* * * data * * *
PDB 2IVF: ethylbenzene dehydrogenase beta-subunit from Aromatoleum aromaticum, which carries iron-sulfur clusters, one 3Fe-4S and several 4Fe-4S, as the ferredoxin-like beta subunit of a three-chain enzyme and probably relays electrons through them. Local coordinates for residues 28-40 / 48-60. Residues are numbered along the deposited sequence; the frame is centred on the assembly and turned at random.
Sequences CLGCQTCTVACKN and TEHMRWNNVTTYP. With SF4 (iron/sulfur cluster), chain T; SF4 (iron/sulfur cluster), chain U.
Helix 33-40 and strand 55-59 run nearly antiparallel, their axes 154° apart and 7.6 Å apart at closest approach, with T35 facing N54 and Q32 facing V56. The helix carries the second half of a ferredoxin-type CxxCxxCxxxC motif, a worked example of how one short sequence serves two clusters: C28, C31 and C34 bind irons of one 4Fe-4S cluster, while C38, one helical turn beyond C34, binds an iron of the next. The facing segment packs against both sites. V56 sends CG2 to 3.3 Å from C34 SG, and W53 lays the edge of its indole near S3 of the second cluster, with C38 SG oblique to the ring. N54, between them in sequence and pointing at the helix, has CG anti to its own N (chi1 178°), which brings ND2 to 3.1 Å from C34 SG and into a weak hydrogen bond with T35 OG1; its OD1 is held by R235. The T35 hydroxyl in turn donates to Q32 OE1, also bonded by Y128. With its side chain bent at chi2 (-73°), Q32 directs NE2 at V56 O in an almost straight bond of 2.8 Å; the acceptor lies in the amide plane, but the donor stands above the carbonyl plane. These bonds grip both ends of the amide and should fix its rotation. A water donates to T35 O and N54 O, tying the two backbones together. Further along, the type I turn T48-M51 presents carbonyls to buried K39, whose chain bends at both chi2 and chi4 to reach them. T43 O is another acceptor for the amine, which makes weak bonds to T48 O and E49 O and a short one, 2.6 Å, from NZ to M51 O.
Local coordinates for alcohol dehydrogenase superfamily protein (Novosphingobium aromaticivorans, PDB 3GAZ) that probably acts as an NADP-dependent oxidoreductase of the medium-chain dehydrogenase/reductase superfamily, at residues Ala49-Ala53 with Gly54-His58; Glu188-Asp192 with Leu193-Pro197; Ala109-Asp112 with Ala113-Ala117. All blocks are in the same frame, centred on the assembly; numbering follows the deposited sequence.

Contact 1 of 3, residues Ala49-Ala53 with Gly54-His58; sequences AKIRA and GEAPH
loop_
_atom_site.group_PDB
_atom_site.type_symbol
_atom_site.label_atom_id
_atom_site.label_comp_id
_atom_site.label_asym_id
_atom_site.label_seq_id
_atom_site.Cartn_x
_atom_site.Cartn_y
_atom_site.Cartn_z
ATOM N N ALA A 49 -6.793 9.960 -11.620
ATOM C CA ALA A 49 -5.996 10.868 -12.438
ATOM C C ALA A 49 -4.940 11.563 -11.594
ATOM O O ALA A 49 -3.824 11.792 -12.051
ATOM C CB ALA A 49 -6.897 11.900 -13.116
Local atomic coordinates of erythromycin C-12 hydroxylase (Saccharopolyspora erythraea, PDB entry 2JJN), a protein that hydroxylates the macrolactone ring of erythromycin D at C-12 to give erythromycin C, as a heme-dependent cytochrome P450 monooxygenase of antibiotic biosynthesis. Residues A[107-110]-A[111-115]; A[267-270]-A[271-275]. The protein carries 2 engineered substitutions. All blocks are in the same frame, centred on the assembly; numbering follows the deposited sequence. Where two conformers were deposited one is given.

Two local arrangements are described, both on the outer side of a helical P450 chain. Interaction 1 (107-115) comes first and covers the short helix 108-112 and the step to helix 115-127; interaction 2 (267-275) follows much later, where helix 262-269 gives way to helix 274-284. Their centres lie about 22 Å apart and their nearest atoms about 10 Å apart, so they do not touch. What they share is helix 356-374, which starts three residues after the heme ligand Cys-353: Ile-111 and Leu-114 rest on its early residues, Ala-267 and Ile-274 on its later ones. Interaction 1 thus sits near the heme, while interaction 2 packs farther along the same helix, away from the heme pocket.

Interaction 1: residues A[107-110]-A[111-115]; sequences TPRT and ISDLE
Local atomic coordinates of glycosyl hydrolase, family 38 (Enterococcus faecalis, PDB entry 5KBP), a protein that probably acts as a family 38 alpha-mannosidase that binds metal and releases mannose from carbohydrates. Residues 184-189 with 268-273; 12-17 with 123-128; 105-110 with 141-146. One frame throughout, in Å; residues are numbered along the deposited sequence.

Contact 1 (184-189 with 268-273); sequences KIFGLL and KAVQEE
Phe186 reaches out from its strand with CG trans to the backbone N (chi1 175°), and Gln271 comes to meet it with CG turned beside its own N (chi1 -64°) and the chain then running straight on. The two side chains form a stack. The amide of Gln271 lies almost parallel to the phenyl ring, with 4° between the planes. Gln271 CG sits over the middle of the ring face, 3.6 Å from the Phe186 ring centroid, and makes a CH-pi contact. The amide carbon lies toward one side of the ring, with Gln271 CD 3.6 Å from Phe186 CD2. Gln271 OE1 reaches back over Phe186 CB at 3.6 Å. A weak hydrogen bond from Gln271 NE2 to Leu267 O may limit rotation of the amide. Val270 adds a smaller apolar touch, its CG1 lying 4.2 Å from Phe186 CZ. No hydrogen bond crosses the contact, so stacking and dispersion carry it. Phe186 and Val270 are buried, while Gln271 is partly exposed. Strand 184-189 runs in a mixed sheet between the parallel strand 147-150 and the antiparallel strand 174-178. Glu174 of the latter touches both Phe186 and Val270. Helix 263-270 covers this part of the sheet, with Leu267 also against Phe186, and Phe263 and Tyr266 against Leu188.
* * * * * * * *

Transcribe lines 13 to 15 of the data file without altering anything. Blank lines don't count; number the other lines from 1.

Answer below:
_atom_site.Cartn_x
_atom_site.Cartn_y
_atom_site.Cartn_z